Acute kidney injury is characterized by a rapid decline in renal function, which results in the accumulation of metabolic waste and toxins. Changes that result in decreased renal blood flow or the presence of toxic chemicals (e.g. metabolic by-products from medications) within the blood can cause stress to the tubular cells within the kidney, whose task is to reabsorb metabolites before they are excreted in the urine. If the stress persists, tubular cells will die. The loss of cells within the tubules decreases the kidneys capacity for reabsorption, and the debris produced by dying cells can result in blockage of the tubules, resulting in decreased flow. The combination of these factors within the nephrons, decreased flow, increased renal protein, high salt, and low pH create ideal conditions for cast formation, which can further complicate matters. Therefore, mechanisms are needed to ensure efficient clearance of debris in order to initiate repair and restore kidney function. In their recent paper, Arai et al. (Nat. Med. 2016; 22: 183-193), have identify one such mechanism involving the Apoptosis Inhibitor of Macrophages protein (AIM). In the blood of healthy individuals, AIM can be found in complexes with IgM. The presence of inflammation induces the release of AIM, which then enters into the tubules within the kidney to mark debris for disposal by phagocytes. Activated tubular cells, which are undergoing proliferation in order to replace lost cells, upregulate a receptor that binds AIMtagged debris. The receptor is called Kidney Injury Molecule 1 (KIM-1) and bestows upon the surviving tubular cells the ability to repair tubular function much like a do-it-yourself (DIY) kit. Best of all, it appears that the application of recombinant AIM during AKI may be of therapeutic benefit for improving kidney function.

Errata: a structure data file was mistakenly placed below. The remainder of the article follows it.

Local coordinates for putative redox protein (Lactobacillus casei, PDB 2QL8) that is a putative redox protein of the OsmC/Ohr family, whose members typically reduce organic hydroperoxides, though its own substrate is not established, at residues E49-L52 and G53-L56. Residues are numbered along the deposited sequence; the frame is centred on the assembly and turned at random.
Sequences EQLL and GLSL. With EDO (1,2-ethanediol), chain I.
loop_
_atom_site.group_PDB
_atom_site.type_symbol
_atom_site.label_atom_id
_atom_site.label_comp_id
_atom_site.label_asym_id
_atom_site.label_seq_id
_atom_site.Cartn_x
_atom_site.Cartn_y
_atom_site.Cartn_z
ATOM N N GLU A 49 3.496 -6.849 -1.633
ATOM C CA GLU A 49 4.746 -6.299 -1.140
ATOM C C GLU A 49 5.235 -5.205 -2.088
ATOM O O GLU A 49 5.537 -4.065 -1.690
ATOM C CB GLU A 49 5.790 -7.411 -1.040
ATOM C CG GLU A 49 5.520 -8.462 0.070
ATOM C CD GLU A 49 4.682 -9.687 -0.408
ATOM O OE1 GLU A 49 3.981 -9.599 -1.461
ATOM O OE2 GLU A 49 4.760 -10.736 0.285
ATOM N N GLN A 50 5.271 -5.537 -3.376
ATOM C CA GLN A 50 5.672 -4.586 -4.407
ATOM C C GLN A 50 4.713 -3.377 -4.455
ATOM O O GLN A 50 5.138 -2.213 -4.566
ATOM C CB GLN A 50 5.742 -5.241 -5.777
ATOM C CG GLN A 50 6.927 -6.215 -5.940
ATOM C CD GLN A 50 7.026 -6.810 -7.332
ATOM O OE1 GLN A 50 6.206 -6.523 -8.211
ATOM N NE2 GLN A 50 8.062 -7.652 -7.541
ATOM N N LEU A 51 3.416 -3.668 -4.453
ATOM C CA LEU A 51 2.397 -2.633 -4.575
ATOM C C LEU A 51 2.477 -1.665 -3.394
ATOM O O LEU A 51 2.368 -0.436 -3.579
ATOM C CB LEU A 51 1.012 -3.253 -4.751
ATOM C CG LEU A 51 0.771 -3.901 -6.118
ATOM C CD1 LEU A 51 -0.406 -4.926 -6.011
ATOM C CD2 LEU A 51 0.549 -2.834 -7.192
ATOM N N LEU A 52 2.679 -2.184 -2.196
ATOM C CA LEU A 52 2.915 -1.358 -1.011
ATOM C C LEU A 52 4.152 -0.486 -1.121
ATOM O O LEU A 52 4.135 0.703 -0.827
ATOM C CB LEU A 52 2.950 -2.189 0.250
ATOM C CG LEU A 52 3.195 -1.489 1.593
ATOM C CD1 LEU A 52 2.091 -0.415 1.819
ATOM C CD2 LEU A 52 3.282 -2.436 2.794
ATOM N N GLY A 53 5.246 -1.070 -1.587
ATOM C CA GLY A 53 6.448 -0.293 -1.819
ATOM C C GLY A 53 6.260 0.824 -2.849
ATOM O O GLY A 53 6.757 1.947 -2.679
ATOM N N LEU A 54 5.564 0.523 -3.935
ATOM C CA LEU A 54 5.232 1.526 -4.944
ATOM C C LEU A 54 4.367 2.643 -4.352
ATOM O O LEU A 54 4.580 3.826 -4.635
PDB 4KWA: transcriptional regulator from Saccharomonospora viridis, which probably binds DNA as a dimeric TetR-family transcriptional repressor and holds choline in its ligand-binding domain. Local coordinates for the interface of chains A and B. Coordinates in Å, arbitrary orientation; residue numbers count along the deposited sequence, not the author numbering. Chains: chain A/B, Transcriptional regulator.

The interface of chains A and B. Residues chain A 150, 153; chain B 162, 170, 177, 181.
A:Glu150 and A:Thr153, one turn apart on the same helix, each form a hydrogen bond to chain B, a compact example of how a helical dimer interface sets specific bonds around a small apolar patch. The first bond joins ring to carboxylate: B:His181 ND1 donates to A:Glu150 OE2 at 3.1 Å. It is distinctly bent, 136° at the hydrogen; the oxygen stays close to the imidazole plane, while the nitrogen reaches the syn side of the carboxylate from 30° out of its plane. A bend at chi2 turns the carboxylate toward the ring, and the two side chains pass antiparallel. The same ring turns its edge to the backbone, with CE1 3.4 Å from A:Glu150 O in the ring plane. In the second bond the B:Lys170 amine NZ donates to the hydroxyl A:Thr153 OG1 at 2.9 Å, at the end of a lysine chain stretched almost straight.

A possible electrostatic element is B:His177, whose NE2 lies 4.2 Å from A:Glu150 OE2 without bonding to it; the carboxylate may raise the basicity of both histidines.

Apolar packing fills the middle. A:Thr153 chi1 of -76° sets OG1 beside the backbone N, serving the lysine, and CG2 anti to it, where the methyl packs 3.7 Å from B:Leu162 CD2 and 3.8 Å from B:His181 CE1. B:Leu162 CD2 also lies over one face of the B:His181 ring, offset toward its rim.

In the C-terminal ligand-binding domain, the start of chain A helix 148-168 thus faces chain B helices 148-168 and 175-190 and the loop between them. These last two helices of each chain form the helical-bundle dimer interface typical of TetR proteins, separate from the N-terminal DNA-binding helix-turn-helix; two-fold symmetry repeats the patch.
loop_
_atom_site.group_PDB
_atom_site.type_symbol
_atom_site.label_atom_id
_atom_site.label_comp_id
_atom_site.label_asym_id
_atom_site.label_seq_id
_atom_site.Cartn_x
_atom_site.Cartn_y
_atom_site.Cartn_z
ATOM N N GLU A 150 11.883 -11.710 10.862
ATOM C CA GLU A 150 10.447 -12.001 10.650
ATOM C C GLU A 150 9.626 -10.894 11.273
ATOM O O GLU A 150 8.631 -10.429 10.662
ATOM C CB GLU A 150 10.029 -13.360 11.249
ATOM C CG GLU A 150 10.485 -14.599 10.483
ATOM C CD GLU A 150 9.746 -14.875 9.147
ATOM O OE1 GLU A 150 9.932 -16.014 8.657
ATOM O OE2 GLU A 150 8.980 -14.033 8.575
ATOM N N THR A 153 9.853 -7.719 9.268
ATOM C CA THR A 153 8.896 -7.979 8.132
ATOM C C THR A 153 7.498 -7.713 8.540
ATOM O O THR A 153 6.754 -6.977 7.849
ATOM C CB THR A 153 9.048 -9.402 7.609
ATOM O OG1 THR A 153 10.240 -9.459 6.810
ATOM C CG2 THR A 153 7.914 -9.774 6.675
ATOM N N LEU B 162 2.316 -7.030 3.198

Jonathan A. Lindquist and Peter R. Mertens
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